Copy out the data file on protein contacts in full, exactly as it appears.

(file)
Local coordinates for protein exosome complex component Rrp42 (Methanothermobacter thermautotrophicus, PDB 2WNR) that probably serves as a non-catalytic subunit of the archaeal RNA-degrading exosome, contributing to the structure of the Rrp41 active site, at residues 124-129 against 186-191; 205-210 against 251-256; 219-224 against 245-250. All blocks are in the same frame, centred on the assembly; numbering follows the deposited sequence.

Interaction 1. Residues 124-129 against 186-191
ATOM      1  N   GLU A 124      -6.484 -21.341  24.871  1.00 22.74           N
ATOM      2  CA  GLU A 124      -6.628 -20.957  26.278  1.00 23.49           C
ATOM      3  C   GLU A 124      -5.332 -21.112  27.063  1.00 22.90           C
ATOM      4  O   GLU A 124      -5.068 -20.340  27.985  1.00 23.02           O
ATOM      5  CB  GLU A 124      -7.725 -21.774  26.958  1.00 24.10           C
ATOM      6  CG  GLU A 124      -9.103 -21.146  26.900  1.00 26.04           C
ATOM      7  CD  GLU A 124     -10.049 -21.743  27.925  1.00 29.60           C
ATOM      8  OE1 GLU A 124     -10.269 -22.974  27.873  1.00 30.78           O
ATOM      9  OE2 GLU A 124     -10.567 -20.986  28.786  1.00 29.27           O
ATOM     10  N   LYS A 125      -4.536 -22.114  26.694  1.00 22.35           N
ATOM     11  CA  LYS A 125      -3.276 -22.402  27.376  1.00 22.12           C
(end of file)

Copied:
Local coordinates for protein exosome complex component Rrp42 (Methanothermobacter thermautotrophicus, PDB 2WNR) that probably serves as a non-catalytic subunit of the archaeal RNA-degrading exosome, contributing to the structure of the Rrp41 active site, at residues 124-129 against 186-191; 205-210 against 251-256; 219-224 against 245-250. All blocks are in the same frame, centred on the assembly; numbering follows the deposited sequence.

Interaction 1. Residues 124-129 against 186-191
ATOM      1  N   GLU A 124      -6.484 -21.341  24.871  1.00 22.74           N
ATOM      2  CA  GLU A 124      -6.628 -20.957  26.278  1.00 23.49           C
ATOM      3  C   GLU A 124      -5.332 -21.112  27.063  1.00 22.90           C
ATOM      4  O   GLU A 124      -5.068 -20.340  27.985  1.00 23.02           O
ATOM      5  CB  GLU A 124      -7.725 -21.774  26.958  1.00 24.10           C
ATOM      6  CG  GLU A 124      -9.103 -21.146  26.900  1.00 26.04           C
ATOM      7  CD  GLU A 124     -10.049 -21.743  27.925  1.00 29.60           C
ATOM      8  OE1 GLU A 124     -10.269 -22.974  27.873  1.00 30.78           O
ATOM      9  OE2 GLU A 124     -10.567 -20.986  28.786  1.00 29.27           O
ATOM     10  N   LYS A 125      -4.536 -22.114  26.694  1.00 22.35           N
ATOM     11  CA  LYS A 125      -3.276 -22.402  27.376  1.00 22.12           C